Mr Mark Stevenson Director, Global Lead Technologies

Mark Stevenson has been involved in the lead smelting and battery industry for the past 41 years. His career has covered all facets of primary and secondary lead research and production and battery development working in numerous roles over these years. He is currently the Technical Director for Global Lead Technologies and holds numerous positions throughout the world including Chairman of the Asian Battery and Secondary Lead conferences.

Darren Nelson Director, Anglesite Management, Australia

Darren Nelson is Chemical Engineer, graduating from the University of Newcastle with first class honors in 1996. Darren spent the early part of his career working in primary lead and zinc smelters with a focus on blast furnaces, zinc roasters and metal refining. Since 2007 Darren has focused on the secondary lead field, working at Australian Refined Alloys Sydney and Melbourne facilities before moving in 2010 to manage the operations at the engitec plant of Enirgi Power Storage in Wagga Wagga. Darren has expertise in all facets of process operations, including business economics, process improvements, factory expansions and obtaining government approvals.

Darren retired in 2019 and now operates a consulting engineering business, Anglesite Management.

Andy Bush International Lead Association

Brian Wilson Consultant, International Lead Association, UK

Brian has been working in the Lead Industry for the past 40 years, initially with Britannia Refined Metals in the UK, then the International Lead Zinc Research Organization and for the past 15 years for the International Lead Association. Brian is also a member of the Pure Earth Technical Advisory Board and as an Independent Consultant has been engaged by the Basel Secretariat, UNEP, ERM, the OeKO Institute and Pure Earth. During the last 40 years Brian has worked in every continent except Antarctica and no less than 51 different countries.

Challenges for the Old and New Players in the Secondary Lead Industry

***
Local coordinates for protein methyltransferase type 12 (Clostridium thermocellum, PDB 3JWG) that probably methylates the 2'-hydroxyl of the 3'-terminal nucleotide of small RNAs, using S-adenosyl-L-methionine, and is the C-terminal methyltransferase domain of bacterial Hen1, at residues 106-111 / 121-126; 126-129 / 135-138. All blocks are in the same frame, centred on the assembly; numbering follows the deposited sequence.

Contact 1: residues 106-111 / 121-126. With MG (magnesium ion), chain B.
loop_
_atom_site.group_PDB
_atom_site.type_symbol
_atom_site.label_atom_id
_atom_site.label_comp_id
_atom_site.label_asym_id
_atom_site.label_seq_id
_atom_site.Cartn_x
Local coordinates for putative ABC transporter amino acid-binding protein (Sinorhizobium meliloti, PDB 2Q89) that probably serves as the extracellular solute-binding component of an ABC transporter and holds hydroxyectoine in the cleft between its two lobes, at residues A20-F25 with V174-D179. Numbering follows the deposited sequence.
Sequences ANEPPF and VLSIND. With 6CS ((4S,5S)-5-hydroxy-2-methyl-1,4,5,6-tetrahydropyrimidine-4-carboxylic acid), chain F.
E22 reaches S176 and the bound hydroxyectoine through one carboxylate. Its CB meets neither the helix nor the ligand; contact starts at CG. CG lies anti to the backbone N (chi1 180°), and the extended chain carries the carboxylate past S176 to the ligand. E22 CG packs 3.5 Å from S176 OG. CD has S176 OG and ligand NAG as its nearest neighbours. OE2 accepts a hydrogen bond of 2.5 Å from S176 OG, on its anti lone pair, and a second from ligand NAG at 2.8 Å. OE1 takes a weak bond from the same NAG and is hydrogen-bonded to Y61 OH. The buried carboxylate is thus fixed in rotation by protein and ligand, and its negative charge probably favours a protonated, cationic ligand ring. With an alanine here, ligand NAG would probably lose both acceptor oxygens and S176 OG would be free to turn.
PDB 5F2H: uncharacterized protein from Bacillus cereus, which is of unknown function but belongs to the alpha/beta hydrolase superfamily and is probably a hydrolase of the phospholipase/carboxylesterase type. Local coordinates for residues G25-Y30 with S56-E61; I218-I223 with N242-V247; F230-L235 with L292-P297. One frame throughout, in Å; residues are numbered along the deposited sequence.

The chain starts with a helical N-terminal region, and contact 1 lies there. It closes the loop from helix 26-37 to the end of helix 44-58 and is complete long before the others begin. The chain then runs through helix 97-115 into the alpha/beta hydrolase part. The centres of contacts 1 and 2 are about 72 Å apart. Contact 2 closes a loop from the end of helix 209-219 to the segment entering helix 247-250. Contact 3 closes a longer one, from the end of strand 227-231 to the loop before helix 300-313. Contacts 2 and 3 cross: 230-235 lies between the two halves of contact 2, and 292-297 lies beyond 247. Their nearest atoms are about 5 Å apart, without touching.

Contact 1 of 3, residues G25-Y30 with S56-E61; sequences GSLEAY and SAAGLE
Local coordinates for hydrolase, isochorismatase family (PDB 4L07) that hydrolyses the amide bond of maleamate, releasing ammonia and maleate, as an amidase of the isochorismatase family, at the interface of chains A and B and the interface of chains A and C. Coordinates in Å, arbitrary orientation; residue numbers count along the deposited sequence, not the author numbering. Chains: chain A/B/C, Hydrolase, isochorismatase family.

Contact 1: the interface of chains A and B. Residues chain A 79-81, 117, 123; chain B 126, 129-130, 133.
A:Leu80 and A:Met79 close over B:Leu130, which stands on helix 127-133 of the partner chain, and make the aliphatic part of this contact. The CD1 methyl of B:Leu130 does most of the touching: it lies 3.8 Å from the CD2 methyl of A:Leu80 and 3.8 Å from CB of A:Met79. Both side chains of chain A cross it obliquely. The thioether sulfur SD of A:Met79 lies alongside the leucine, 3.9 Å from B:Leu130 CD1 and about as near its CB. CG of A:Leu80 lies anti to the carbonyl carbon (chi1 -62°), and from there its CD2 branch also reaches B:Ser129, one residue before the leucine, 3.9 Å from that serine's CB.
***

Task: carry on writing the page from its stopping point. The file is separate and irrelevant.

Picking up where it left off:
Over the last two decades, process improvements in the recycling of lead-acid batteries have improved the industry’s image, shifting perception from a simple heat and melt process to one of a complex metallurgical operation capable of producing high-quality refined lead, lead alloys and saleable by-products

Indeed, the recycling of a used battery is not just about recovering the lead. The spent energy storage device contains many other elements added to the battery to make it work effectively and in many instances maintenance free. For example, barium and carbon are added as expanders, antimony, arsenic and tin, to name a few, are addedto the alloys and, of course, sulphur, one of the keys to the battery. We can add to that silica from the separators and many polymer types in the fibres and floc to hold the active material together. Current smelting and refining techniques treat many of these elements during operations, but a few go unnoticed in the process.

With the development of novel aqueous processes for lead recycling, many ‘hidden’ elements which present no issues for pyro-recyclers will need to be controlled. This presentation will look at these ‘hidden’ elements, their deportment, and some of the challenges they present for the new players.

Mr Mark Stevenson Director, Global Lead Technologies

Mark Stevenson has been involved in the lead smelting and battery industry for the past 41 years. His career has covered all facets of primary and secondary lead research and production and battery development working in numerous roles over these years. He is currently the Technical Director for Global Lead Technologies and holds numerous positions throughout the world including Chairman of the Asian Battery and Secondary Lead conferences.

Darren Nelson Director, Anglesite Management, Australia

Darren Nelson is Chemical Engineer, graduating from the University of Newcastle with first class honors in 1996. Darren spent the early part of his career working in primary lead and zinc smelters with a focus on blast furnaces, zinc roasters and metal refining. Since 2007 Darren has focused on the secondary lead field, working at Australian Refined Alloys Sydney and Melbourne facilities before moving in 2010 to manage the operations at the engitec plant of Enirgi Power Storage in Wagga Wagga. Darren has expertise in all facets of process operations, including business economics, process improvements, factory expansions and obtaining government approvals.

Darren retired in 2019 and now operates a consulting engineering business, Anglesite Management.

Lead markets – is there life in the old dog yet?

Commodity markets have taken a battering from the economic storms created by the coronavirus pandemic since early 2020. The lead market, however, has proven remarkably resilient with consumption this year already returning to pre-pandemic levels, whilst other base metals unlikely achieve similar levels of demand for another year or two. This paper will examine how lead managed to avoid being deflected by the worst of the Covid-19 effects and how this recovery will continue in the coming years. Consideration will also be given as to whether the impact of surging EV penetration will finally halt the growth in lead demand, plus whether it can play a leading role in the future energy transition landscape to offset demand losses in its traditional automotive market.